The next issue to discuss is the willingness of teachers to work only with stronger students. This is a big mistake, since the best students will find their way, while it is necessary to take care of weaker students and encourage them to move forward. This approach will provide classes not with one talented pupil, but many of those with best, medium and weaker skills. This will help our country more than educating several individuals and working only with them. The American system pays more attention to weaker students.
Armenia also deals with the issue of social justice. The specialized and private schools with higher ratings should not aim at educating only children from rich families, but they should prioritize helping the whole society, including children from poor families. For example, MIT and Harvard have the same principle of indicating in their advertisements the number of students, who come from families where the members do not have higher education. The mechanism of helping people to succeed and find their place in the society is very important, and if a country misses this component, it will get a polarized society with educated and rich members, who become even richer, and uneducated and poor ones who get even poorer. This is very dangerous.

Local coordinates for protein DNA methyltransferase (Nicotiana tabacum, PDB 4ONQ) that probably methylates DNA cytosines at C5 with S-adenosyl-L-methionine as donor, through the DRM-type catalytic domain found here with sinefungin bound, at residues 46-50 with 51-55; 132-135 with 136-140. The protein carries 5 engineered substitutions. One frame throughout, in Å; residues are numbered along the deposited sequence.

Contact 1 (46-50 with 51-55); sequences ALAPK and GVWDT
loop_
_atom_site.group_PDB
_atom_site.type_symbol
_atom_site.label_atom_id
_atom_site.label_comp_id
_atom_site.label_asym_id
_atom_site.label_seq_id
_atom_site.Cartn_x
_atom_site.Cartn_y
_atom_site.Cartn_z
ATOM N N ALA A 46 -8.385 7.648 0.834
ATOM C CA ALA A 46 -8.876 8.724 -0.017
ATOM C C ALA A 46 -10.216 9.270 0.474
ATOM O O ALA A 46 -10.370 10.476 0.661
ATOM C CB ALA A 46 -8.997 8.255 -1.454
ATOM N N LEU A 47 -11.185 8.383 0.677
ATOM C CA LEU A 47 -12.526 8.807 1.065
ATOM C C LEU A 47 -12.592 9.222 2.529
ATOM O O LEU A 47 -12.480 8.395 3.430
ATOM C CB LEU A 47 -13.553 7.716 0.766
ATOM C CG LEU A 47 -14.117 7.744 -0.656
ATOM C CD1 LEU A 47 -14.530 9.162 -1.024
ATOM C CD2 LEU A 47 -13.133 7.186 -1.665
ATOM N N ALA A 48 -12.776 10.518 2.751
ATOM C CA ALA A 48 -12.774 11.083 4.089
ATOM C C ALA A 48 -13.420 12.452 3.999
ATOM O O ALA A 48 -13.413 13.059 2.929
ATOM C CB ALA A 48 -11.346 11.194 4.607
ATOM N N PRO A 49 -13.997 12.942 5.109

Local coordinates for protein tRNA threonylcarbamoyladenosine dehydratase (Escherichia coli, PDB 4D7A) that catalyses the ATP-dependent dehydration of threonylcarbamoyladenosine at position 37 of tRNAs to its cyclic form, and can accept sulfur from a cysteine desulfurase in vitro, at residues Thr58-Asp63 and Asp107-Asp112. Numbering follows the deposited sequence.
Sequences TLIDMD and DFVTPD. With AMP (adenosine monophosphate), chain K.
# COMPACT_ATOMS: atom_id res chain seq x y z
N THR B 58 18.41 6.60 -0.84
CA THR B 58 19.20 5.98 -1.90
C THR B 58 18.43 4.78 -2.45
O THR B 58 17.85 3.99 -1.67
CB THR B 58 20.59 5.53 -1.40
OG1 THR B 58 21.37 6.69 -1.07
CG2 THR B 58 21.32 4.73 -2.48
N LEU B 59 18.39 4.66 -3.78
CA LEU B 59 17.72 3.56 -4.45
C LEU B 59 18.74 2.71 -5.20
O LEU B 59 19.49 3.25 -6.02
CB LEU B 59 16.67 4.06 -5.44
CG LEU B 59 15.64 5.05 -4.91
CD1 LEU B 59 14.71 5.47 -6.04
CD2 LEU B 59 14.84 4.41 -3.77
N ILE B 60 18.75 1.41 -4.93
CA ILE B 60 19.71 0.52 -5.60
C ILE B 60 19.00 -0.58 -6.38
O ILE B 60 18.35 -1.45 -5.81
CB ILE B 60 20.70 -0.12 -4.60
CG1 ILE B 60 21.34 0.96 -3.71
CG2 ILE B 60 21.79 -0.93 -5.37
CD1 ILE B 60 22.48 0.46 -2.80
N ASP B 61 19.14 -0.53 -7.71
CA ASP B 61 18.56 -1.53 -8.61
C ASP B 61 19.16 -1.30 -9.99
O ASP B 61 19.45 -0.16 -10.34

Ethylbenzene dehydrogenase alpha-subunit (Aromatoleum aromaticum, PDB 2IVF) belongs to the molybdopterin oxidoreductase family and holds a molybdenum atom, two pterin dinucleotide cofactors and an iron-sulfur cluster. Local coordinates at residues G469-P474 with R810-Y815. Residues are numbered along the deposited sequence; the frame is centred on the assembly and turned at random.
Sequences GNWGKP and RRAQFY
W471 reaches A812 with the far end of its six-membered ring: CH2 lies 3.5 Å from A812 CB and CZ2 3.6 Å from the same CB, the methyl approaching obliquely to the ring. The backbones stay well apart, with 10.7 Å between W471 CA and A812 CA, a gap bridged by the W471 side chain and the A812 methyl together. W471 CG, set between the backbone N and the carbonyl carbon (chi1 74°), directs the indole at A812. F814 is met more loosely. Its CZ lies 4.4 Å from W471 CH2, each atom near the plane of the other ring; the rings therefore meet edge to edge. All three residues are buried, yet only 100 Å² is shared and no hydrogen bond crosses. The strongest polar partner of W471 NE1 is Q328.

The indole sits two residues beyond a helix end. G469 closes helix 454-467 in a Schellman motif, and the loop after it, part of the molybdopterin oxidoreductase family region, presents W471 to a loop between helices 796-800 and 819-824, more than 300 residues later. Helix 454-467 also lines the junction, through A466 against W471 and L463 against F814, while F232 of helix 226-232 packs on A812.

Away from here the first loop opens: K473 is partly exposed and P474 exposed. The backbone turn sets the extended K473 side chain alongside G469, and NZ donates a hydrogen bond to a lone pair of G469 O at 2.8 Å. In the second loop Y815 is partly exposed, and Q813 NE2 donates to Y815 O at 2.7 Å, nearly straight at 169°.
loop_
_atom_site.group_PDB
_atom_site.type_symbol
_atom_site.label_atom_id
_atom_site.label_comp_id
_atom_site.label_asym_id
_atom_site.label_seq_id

It is also necessary to pay attention to secondary public schools with all of them teaching physics and mathematics on the same level, while the subjects are taught terribly in Armenia. We should aim at improving the quality of public schools. Today children have to go to PhysMath to be able to learn mathematics without the opportunity to get the same quality of education at their own villages.
Tendencies in nuclear physics
I was involved in fundamental nuclear physics before receiving my doctoral degree, and I have been active in applied nuclear physics over the past 10 years. Nuclear physics today tries to understand the theoretical methods and mechanisms, which can describe how nature works on fundamental level. High energy physics sector shows more interest in Standard Model now, which has operated perfectly over the past 60 years. The scientists try to find cases, when the model doesn’t justify itself (Physics beyond the Standard Model). Physicists like it when what they have works in a wrong way. This means they have something new to learn.
Besides, the main interests relate to the combination of nuclear physics and astrophysics, owing to which scientists try to understand how space objects work.
Nuclear physics and medicine